Freshly ground black pepper to taste

1. In large pot, over medium high heat add onion and a little of the salt then sauté until softened about 4 minutes. When it begins to stick add a couple of tablespoons or so of water to release food. You don’t want to burn the food, just brown it some.
2. Add garlic and sauté for 1 minute using a little bit of water to stop any sticking.
3. Adjust heat to low and add curry powder, lime zest, a bit of salt and potatoes, stirring constantly and adding water as needed, cooking for 15 minutes
4. Slowly pour in stock and coconut milk; add chickpeas and zucchini bringing to a boil; reduce heat to simmer and cook 15 minutes more with a lid to cover slightly ajar to release steam build up, until potatoes and zucchini are tender.
6. Off heat, season with additional salt if needed, and black pepper to taste then stir in spinach and lime juice.
7. Taste and adjust flavor if needed with salt and/or black pepper and let sit covered for 15 minutes.

So what am I supposed to eat??

| January 8th, 2016

Eat Your Greens

Every five years the U.S. Departments of Health and Human Services and Agriculture publish dietary guidelines, and those recommendations were released January 7, 2016. There are reports that an advisory committee had recommended that the guidelines advocate a primarily plant-based diet, but food lobbyists argued against it. Yet, even with the watered down recommendations if we would follow these guidelines — especially eating the recommended amount of fruits and vegetables, avoiding saturated fats, and drastically curtailing sugar consumption, there would be a monumental improvement in our health and a dramatic reduction in disease and health care expenses.

At Peaceful River Farm we grow a wide range of nutrient-dense, disease fighting vegetables and berries. We teach healthy cooking classes on a regular basis and enlist colleagues to focus on particular health issues or introduce us to new recipes. Our farm dinners showcase our produce, and we have recruited talented and creative chefs who are enthusiastic and knowledgeable about healthy cuisine.   They eagerly prepare plant based menus  that showcase our vegetables and fruits rather than smothering them with sauces and spices.

A friend gave Lee a recipe book by Rebecca Katz featuring 150 recipes using whole foods, big-flavor ingredients and attractive presentations. Her book, The Cancer Fighting Kitchen should be utilized by every group, friend, or relative of a cancer patient. It is equally important for folks seeking to keep cancer at bay and for those wanting to keep cancer from returning.

Katz has a reference section early in her book she calls the “Culinary Pharmacy”. The good news for you is that many of the healing foods she champions – herbs, spices, fruits, and vegetables can be found at your local farmers market, food co-op, or grocery store. We grow many of the nutrient-dense, disease-fighting vegetables and berries included in her “Culinary Pharmacy”, and Lee’s recipes champion these superfoods. Here is just a few of the health benefits of the beautiful whole fruits, legumes and veggies Katz touts:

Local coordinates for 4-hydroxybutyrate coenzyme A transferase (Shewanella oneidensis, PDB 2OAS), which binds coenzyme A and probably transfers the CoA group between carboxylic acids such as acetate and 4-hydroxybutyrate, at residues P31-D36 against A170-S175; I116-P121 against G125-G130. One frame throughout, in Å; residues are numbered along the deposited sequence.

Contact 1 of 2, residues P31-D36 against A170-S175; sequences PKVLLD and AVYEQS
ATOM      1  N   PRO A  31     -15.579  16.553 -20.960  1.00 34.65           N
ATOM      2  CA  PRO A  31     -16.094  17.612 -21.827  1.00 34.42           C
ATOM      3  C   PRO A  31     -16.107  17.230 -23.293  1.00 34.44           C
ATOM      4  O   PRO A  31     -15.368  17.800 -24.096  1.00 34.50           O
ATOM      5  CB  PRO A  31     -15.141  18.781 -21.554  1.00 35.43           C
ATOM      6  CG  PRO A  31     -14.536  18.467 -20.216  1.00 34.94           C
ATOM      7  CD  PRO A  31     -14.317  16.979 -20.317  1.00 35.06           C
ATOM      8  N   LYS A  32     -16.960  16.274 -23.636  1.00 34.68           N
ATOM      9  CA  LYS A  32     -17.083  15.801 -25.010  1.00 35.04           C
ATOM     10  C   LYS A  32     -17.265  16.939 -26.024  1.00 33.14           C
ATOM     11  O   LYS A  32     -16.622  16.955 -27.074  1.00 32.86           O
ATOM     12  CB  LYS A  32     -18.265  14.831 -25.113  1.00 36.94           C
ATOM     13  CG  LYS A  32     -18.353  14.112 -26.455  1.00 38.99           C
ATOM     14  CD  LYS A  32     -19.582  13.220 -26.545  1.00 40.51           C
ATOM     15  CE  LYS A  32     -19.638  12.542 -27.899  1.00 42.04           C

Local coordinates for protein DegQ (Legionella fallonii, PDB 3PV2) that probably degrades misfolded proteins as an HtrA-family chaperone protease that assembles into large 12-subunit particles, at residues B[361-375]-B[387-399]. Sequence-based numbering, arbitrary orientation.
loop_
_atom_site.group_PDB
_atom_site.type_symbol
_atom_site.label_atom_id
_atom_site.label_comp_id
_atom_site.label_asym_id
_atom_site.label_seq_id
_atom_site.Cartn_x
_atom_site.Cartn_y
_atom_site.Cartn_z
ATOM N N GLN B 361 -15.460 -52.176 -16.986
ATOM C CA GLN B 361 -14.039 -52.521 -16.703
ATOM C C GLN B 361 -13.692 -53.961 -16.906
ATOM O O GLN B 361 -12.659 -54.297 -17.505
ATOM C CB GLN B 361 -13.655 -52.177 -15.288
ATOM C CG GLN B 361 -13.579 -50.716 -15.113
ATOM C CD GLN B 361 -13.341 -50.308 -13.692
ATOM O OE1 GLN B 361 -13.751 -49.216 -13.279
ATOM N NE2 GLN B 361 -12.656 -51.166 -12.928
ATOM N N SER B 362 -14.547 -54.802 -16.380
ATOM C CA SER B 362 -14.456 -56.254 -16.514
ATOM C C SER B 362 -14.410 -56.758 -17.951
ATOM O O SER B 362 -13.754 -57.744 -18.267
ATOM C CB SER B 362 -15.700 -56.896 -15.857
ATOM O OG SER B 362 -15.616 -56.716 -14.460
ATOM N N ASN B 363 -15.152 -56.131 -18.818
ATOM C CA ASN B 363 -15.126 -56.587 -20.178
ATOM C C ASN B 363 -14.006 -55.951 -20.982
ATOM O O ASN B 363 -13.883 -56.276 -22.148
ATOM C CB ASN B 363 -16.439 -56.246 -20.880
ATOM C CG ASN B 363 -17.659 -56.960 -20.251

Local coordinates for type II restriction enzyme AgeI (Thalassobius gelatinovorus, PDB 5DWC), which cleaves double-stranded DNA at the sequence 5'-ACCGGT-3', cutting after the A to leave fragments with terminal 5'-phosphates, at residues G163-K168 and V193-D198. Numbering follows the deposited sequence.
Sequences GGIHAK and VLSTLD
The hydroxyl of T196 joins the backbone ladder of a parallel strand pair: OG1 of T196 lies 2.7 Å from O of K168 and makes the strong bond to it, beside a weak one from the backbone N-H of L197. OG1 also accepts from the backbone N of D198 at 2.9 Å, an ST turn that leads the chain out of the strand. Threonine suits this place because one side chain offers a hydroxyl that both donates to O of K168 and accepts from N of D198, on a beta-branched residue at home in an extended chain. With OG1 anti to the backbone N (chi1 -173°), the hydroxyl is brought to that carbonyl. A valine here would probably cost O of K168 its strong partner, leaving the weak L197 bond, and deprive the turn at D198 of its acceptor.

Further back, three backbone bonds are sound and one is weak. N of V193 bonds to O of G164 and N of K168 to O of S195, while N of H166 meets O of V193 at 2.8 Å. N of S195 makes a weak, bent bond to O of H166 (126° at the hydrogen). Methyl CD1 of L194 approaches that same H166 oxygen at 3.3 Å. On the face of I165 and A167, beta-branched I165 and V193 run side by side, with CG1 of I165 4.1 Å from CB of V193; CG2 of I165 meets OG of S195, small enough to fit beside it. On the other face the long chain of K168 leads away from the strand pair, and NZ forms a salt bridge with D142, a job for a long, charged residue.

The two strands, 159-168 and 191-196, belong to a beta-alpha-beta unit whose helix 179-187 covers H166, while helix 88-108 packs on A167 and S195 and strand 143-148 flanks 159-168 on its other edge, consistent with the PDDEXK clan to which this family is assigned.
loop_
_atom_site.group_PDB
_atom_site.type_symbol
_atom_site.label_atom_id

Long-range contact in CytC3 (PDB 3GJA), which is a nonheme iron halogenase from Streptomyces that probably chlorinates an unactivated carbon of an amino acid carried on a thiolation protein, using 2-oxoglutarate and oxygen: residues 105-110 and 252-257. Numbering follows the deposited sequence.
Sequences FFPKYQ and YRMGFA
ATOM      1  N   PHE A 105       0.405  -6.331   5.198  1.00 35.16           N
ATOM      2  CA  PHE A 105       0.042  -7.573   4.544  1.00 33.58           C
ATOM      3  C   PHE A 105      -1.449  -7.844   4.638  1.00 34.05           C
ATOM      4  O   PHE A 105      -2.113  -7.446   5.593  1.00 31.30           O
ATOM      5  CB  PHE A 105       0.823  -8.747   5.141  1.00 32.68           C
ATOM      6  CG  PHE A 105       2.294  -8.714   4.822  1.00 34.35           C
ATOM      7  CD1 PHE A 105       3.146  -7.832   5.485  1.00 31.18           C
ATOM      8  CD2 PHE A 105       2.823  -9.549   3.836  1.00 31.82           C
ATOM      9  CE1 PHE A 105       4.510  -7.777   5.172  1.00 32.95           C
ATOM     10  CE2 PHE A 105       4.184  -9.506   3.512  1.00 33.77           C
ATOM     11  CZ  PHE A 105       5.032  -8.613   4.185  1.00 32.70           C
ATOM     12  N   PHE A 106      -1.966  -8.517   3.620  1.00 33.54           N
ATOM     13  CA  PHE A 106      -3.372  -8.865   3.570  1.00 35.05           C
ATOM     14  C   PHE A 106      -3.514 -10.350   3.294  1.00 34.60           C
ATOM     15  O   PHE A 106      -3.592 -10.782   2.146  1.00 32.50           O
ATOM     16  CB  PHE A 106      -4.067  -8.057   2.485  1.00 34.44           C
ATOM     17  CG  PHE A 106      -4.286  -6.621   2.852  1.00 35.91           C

Beans are anti-inflammatory lowering breast cancer risk in women as well as lower colon cancer risk. They also help control blood sugar and carry toxins from the body.
Beets are powerful anti-inflammatory food that are high in beta-cyanin helping to fight colon cancer.
Bell Peppers are anti-inflammatory with lycopene (also found in tomatoes), vitamin C, and lots of fiber offering protection against colon, cervical, bladder, prostate, and pancreatic cancers.
Broccoli is anti-inflammatory and antibacterial, rich in sulforaphane which slows the growth of leukemia and melanoma. Eat broccoli and tomatoes together to to increase the potency of broccoli’s cancer fighting.  This is the combo that Lee first began to prepare when diagnosed with lymphoma.
Cabbage is anti-inflammatory and antibacterial and along with other cruciferous vegetables is high in anticancer phytochemicals.
Carrots are anti-inflammatory with studies showing that a carrot a day could cut lung cancer risk in half. They are high in Vitamin A and rich in beta-carotene helping to prevent lung, mouth, throat, stomach, intestinal, bladder, prostate, and breast cancers.
Garlic is anti-inflammatory, antimicrobial, and antibacterial. The pungent smell created by allicin in both garlic and onions accounts for its cancer-protective qualities, especially colon cancer.
Kale is anti-inflammatory and contains a lot of indole-3-carbinol which studies show changes the way estrogen metabolizes. This may prevent lesions from turning cancerous or keep cancer cells from proliferating.